hard and had told his son that he had never been the worse for drink.
Jim Greatorex stood and looked at it as if he knew what Rowcliffe was
thinking of it and defied him to think.
Rowcliffe drew up the sheet and covered it. "You'd better come out of
this. It isn't good for you," he said.
"I knaw what's good for me, Dr. Rawcliffe."
Jim stuck his hands in his breeches and gazed stubbornly at the
"Come," Rowcliffe said, "don't give way like this. Buck up and be a
"A ma-an? You wait till yor turn cooms, doctor."
"My turn came ten years ago, and it may come again."
"And yo'll knaw then what good it doos ta-alkin'." He paused,
listening. "They've coom," he said.
There was a sound of scuffling on the stone floor below and on the
stairs. Mrs. Gale's voice was heard out on the landing, calling to the
"Easy with un--easy. Mind t' lamp. Eh--yo'll never get un oop that
road. Yo mun coax un round corner."
A swinging thud on the stone wall. Then more and more desperate
scuffling with muttering. Then silence.
Mrs. Gale put her head in at the door.
"Jimmy, yo mun coom and gie a haand wi' t' coffin. They've got un
faasst in t' turn o' t' stair."
Through the open doorway Rowcliffe could see the broad shoulders of
the coffin jammed in the stairway.
Jim, flushed with resentment, strode out; and the struggling and
scuffling began again, subdued, this time, and respectful. Rowcliffe
went out to help.
Mrs. Gale on the landing went on talking to herself. "They sud 'ave
browt trestles oop first. There's naw place to stond un in. Eh dear!
It's job enoof gettin' un oop. What'll it be gettin' un down again
wit' 'E layin' in un? 'Ere--yo get oonder un, Jimmy, and 'eave un
Jim crouched and went backward down the stair under the coffin. His
flushed face, with its mournful, mystic eyes, looked out at Rowcliffe
for a moment under the coffin head. Then, with a heave of his great
back and pushing with his powerful arms against the wall and stair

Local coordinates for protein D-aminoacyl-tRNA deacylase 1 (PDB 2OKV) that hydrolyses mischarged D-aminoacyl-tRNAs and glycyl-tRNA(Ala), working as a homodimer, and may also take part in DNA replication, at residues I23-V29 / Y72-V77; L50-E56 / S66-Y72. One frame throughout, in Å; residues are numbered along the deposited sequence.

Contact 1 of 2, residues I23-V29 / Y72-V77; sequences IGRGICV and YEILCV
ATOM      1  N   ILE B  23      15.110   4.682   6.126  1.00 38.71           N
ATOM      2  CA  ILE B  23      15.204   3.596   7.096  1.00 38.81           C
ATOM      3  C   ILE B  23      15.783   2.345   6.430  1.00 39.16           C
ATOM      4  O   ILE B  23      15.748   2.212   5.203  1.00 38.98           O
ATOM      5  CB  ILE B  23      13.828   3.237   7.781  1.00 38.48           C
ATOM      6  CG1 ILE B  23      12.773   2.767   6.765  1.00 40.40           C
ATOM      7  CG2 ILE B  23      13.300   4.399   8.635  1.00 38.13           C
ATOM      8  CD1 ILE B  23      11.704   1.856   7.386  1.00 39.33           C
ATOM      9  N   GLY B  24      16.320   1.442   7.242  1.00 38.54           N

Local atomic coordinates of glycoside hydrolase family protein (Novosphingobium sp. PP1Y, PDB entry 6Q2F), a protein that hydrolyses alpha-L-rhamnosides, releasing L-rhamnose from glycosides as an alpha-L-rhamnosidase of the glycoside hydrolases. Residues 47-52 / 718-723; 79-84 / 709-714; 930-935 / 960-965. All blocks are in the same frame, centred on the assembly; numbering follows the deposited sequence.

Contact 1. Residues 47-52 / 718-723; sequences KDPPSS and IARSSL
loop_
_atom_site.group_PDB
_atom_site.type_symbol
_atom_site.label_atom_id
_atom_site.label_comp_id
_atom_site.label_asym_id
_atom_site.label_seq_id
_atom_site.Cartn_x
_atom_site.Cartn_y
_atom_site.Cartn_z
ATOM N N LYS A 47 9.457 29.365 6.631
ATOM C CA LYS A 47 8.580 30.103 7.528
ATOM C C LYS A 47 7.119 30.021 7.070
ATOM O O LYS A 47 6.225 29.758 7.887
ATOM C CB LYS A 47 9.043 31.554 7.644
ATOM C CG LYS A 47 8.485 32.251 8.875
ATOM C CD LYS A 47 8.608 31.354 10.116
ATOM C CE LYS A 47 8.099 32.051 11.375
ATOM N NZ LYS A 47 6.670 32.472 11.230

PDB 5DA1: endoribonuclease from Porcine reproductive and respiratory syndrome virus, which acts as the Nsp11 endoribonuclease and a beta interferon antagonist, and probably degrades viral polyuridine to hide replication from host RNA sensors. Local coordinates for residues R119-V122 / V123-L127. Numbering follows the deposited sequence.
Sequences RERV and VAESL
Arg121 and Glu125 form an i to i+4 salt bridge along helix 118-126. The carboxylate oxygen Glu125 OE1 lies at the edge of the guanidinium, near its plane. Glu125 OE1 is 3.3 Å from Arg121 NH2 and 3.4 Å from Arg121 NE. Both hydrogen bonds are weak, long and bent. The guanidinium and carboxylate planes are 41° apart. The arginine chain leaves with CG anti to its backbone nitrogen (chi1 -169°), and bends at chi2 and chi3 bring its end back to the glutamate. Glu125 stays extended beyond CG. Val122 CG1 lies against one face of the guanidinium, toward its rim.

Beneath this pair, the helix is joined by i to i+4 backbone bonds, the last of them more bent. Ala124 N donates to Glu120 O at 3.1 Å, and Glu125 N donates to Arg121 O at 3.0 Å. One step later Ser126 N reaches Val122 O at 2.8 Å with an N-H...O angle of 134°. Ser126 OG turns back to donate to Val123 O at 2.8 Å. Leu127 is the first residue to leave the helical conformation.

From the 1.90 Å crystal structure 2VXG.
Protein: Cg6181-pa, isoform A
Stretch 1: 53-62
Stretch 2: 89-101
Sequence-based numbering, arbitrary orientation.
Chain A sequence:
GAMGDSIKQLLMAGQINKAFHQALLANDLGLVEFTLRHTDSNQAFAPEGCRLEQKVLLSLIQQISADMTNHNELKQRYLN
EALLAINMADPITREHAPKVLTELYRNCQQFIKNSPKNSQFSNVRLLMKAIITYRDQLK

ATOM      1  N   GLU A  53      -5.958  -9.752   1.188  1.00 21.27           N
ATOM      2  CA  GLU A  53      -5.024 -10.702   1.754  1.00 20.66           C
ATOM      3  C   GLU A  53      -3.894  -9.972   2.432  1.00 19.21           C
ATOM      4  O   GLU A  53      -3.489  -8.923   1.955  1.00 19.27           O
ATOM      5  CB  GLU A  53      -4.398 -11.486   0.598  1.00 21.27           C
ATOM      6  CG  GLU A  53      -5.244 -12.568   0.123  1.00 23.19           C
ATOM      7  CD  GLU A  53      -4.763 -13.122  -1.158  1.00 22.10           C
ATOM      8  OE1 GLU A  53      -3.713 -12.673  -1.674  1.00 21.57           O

rail, he loosened the shoulders of the coffin and bore it, steadied by
Rowcliffe and the men, up the stair and into the room.
They set it on its feet beside the bed, propped against the wall. And
Jim Greatorex stood and stared at it.
Rowcliffe went down into the kitchen, followed by Mrs. Gale.
"What d'yo think o' Jimmy, Dr. Rawcliffe?"
"He oughtn't to be left alone. Isn't there any sister or anybody who
could come to him?"
"Naw; 'e's got naw sisters, Jimmy 'assn't."
"Well, you must get him to lie down and eat."
"Get 'im? Yo can do nowt wi' Jimmy. 'E'll goa 'is own road. 'Is
feyther an' 'e they wuss always quar'ling, yo med say. Yet when t' owd
gentleman was taaken bad, Jimmy, 'e couldn' do too mooch for 'im. 'E
was set on pullin' 's feyther round. And when 'e found 'e couldn't
keep t' owd gentleman, 'e gets it on 'is mind like--broodin'. And 'e's
got nowt to coomfort 'im."
She sat down to it now.
"Yo see, Dr. Rawcliffe, Jim's feyther and 'is granfeyther before 'im,
they wuss good Wesleyans. It's in t' blood. But Jim's moother that
died, she wuss Choorch. And that slip of a laass, when John Greatorex
coom courtin', she turned 'im. 'E was that soft wi' laasses. 'Er
feyther 'e was steward to lord o' t' Manor and 'e was Choorch and all
t' family saame as t' folk oop at Manor. Yo med say, Jim Greatorex,
'e's got naw religion. Neither Choorch nor Chapel 'e is. Nowt to
Upstairs the scuffling and the struggling became frightful. Jim's feet
and Jim's voice were heard above the muttering of the undertaker's
Mrs. Gale whispered. "They're gettin' 'im in. 'E's gien a haand wi' t'
body. Thot's soomthin'."
She brooded ponderously. A sound of stamping and scraping at the back
door roused her.
"Eh--oo's there now?" she asked irritably.
Willie, the farm lad, appeared on the threshold. His face was flushed
"Where's Jim?" he said in a thick voice.
"Ooosh-sh! Doan't yo' knaw t' coffin's coom? 'E's oopstairs w' t' owd
"Well--'e mun coom down. T' mare's taaken baad again in 'er insi-ide."
"T' mare, Daasy?"
"Eh dear, there's naw end to trooble. Yo go oop and fatch Jimmy."
Willie hesitated. His flush deepened.
"I daarss'nt," he whispered hoarsely.